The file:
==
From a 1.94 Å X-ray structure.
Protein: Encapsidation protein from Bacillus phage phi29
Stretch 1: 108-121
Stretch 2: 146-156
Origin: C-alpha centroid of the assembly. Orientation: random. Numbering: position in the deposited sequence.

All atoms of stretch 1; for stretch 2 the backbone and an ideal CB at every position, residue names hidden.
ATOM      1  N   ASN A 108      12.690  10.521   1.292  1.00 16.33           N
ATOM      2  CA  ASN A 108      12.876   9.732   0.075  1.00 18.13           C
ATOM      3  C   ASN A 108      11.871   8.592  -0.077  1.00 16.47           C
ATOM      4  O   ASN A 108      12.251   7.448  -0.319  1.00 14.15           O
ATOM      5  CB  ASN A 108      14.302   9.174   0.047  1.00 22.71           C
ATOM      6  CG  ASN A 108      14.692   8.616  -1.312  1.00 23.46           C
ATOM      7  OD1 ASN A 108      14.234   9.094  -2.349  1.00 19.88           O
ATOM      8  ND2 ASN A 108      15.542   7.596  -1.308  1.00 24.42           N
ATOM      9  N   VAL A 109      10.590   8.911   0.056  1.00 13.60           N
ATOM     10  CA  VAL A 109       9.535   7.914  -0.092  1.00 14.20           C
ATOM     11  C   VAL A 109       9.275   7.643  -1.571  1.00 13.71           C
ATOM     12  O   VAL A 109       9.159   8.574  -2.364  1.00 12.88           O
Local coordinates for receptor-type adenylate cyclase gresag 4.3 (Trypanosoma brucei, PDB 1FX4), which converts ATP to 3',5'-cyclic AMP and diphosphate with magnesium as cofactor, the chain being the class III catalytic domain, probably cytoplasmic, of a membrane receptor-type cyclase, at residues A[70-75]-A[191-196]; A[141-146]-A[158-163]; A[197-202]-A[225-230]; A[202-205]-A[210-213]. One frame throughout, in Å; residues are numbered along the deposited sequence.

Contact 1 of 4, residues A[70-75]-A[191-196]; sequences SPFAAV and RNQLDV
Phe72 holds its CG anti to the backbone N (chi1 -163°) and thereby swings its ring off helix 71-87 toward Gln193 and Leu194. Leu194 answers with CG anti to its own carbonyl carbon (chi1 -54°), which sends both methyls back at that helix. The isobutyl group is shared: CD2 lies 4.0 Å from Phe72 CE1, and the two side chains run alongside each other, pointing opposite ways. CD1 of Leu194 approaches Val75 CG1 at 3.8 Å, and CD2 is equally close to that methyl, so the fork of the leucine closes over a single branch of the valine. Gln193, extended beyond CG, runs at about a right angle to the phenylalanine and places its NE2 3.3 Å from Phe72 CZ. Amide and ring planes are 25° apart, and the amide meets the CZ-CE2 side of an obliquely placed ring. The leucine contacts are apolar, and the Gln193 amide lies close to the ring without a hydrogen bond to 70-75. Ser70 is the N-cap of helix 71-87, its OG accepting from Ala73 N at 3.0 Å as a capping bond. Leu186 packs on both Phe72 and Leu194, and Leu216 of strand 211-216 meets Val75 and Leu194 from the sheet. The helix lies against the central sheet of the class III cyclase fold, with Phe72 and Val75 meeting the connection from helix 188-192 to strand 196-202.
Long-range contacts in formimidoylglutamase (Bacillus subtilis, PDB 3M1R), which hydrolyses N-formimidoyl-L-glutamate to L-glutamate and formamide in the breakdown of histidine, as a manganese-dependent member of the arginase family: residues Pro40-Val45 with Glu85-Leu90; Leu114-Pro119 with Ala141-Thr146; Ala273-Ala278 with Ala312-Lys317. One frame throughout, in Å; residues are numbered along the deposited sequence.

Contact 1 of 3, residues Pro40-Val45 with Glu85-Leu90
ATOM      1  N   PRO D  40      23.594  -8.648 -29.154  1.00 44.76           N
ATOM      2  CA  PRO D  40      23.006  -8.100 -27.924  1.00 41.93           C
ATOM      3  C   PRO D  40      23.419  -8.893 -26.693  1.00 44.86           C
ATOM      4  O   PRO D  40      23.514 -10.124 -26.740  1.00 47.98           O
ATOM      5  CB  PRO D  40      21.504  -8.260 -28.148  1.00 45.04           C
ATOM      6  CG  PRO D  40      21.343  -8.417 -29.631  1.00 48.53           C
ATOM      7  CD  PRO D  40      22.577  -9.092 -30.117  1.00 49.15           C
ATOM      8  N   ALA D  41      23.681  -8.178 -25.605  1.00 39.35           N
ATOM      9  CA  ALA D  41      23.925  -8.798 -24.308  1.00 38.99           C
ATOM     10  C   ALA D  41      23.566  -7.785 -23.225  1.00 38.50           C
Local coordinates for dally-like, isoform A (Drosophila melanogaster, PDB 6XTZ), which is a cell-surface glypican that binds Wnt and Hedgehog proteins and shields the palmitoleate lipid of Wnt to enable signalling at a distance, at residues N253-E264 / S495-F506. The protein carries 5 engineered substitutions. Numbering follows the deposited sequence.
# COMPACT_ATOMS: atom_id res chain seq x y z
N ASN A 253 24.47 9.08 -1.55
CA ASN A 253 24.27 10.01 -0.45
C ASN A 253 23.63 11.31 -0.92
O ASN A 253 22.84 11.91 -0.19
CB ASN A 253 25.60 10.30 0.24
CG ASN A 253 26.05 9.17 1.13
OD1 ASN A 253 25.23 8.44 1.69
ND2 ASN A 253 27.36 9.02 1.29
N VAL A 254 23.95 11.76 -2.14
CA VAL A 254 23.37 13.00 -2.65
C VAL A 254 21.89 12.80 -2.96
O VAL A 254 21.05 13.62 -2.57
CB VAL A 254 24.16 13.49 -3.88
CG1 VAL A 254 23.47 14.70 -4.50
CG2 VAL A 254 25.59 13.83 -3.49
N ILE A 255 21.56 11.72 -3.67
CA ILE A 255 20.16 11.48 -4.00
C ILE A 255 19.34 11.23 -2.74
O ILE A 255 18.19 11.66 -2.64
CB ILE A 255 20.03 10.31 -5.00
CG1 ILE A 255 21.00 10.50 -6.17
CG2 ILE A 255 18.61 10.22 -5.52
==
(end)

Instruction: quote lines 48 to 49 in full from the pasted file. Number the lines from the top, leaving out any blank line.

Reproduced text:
CB VAL A 254 24.16 13.49 -3.88
CG1 VAL A 254 23.47 14.70 -4.50